The Road to Dissent

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Edited by Ghiwa Sayegh. This oral testimony was part of a recorded conversation between migrant domestic workers living in Lebanon.

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Gemma. "The Road to Dissent". Kohl: a Journal for Body and Gender Research Vol. 2 شماره 2 (2016): pp. -. (Last accessed on 21 ژوئن 2024). Available at:

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Rawand Issa

I came to Beirut in 1993. But before that, I was a teacher in the Philippines. I am a teacher. I was running a daycare center, and I was the pioneer in doing so in my municipality. It was one of my projects. What drove me really to come here to Lebanon is the human thinking it is always greener on the other side of the fence. We always tend to think that way. During that time in 1987, I started my project and it succeeded, but I was earning 80$ a month, and I have three children. My husband and I had a farm. It is a hard life being a mother of three children and having no companion to help you with the house chores. I had to attend to the three children, do the household work, and help my husband in the farm. It was too much. I gave all you could imagine, did every single small job you could think of. Any work that would bring a cent, I did. I was an agent for Playtex, the lingerie, I was an agent for Tupperware, I ran a little eatery… I have no idea how I divided my time back then. I had to wake up at 5am to prepare everything for my children, cook their lunch, and at 8am, I had to be at the center. I did not have a car at that time, so I had to walk to the center and back, and the center was a bit far – the distance was more or less like from Ashrafieh to Dora. 1 My physical body was so tired. I asked myself: “is this the life I will have until I die?” It was so hard, and I was so tired. So I told my husband one day: “how about me going out of this country to look for a better job, a better income?” He said no. But why not?

I was lucky – no, not lucky. My mom was in Lebanon. She is the age of Mala, 2 and she, too, immigrated to a Lebanon at war, but she was fortunate that her employers took her with them to Europe during the war. That is how we managed to have constant communication during my youth, because otherwise, it would have taken six months to receive a letter from her. I asked my mom whether she thought I could have good work if I came to Lebanon, because I know, I know that domestic work is not a big deal. I am teacher, I came out of university, I did my project, but I know because growing up, we did not have a mom. I was 12 years old when my mom left us, when she migrated to Saudi, and then to Lebanon. So domestic work is not strange for us, because we did it while we were growing up. Nobody would wash for us, iron for us, cook for us. We had to do it for ourselves. We had to wash the dishes, we had to fetch water because we did not have a water pressure pump, unlike now. Back then, we had to carry the water and store it in the kitchen. So I asked my mom if she could look for an employer for me in Lebanon. She was worried about me leaving my three children behind, but I was convinced that they would be okay with their father and that he would take good care of them. My sister, who had just graduated from university, wanted to come along. She said: “if you are going, I am going.” I asked her whether she did not want to practice her profession in the Philippines instead, and she argued: “you didn’t practice your profession.” So we both set off for Beirut.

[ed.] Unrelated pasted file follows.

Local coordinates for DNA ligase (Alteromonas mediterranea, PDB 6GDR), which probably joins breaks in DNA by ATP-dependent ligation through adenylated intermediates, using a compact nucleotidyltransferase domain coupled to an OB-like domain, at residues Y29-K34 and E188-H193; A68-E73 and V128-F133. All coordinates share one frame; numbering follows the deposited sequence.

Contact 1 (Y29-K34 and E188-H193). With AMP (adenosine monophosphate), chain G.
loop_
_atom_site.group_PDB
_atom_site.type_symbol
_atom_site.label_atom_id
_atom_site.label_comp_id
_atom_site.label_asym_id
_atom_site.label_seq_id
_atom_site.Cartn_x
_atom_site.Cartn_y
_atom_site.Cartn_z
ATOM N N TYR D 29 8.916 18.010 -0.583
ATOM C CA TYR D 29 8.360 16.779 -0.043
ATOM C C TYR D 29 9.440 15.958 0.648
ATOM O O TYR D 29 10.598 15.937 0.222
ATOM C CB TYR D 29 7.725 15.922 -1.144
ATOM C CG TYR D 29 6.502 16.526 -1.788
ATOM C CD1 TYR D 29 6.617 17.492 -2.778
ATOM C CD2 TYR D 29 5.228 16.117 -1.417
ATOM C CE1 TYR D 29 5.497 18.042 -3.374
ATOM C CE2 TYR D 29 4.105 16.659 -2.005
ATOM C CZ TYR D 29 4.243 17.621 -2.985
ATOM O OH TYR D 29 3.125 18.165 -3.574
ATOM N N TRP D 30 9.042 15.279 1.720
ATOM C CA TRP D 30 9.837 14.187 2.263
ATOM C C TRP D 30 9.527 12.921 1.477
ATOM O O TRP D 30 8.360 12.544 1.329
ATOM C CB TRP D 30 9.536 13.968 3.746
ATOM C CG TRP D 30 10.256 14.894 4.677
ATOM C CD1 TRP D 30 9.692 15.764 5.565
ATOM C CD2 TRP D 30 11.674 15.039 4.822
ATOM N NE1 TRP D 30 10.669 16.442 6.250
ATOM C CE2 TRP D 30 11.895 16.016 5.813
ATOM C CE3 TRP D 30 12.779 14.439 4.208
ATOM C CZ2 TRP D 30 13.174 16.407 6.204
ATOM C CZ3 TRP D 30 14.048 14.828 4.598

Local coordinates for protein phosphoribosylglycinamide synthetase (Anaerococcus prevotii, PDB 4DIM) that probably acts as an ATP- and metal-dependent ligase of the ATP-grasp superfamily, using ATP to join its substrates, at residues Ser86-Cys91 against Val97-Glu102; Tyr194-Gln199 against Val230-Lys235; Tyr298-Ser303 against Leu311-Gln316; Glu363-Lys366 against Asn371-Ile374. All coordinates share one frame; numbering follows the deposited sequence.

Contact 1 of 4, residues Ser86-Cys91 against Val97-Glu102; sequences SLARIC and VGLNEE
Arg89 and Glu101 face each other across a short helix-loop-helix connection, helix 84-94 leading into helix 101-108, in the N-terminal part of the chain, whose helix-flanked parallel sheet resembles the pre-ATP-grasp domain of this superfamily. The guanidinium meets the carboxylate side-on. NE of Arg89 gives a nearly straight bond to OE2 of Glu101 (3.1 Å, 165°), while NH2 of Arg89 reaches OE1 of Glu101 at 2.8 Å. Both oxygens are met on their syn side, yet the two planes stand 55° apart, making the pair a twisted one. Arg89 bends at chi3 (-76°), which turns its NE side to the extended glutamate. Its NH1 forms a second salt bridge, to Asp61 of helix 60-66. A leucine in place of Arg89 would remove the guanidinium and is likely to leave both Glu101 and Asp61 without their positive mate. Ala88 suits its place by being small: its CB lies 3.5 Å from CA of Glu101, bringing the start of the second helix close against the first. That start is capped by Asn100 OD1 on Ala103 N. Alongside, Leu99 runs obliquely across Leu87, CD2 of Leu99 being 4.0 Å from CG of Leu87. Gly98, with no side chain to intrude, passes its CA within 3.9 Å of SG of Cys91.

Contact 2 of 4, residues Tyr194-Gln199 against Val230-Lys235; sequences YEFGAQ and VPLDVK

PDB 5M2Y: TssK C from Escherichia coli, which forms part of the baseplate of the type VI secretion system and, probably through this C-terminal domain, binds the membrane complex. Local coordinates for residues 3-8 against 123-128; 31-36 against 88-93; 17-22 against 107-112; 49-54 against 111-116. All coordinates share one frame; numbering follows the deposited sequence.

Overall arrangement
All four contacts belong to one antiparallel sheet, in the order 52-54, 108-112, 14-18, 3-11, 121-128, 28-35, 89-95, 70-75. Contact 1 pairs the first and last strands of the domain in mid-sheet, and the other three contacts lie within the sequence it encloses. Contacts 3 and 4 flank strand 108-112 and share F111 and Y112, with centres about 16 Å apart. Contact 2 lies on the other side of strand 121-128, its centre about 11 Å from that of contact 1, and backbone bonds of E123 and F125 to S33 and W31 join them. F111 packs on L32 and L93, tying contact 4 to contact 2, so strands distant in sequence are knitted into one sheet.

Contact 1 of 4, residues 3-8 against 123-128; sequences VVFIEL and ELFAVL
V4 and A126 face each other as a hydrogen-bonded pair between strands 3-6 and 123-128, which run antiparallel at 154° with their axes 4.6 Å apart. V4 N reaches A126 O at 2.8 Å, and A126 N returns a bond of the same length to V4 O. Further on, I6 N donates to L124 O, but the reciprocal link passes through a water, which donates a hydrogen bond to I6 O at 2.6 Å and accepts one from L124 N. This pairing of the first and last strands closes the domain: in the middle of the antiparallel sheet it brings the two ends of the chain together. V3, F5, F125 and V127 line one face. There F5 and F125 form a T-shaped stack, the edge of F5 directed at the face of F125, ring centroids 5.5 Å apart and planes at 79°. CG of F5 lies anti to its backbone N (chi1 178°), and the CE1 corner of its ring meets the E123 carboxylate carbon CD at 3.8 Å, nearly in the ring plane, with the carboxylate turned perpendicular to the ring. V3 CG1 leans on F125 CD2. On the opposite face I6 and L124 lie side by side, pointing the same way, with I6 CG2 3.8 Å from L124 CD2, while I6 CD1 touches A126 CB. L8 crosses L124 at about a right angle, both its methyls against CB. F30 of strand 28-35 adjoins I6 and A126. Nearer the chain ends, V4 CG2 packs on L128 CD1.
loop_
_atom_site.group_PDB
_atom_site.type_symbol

The employer of my mom sponsored me, because in 1993, direct hiring was still possible. You did not need an agency. My sister’s sponsor was the cousin of the family. Before coming, the initial processing of the papers was not a problem in the Philippines, as we had legal documents. We went to a governmental agency and listed our names, and they gave us a pre-departure orientation seminar: what to expect here in Beirut, what is to be called a domestic worker. They taught us how to operate the washing machine, the dishwasher, what is a flat iron, what is a microwave…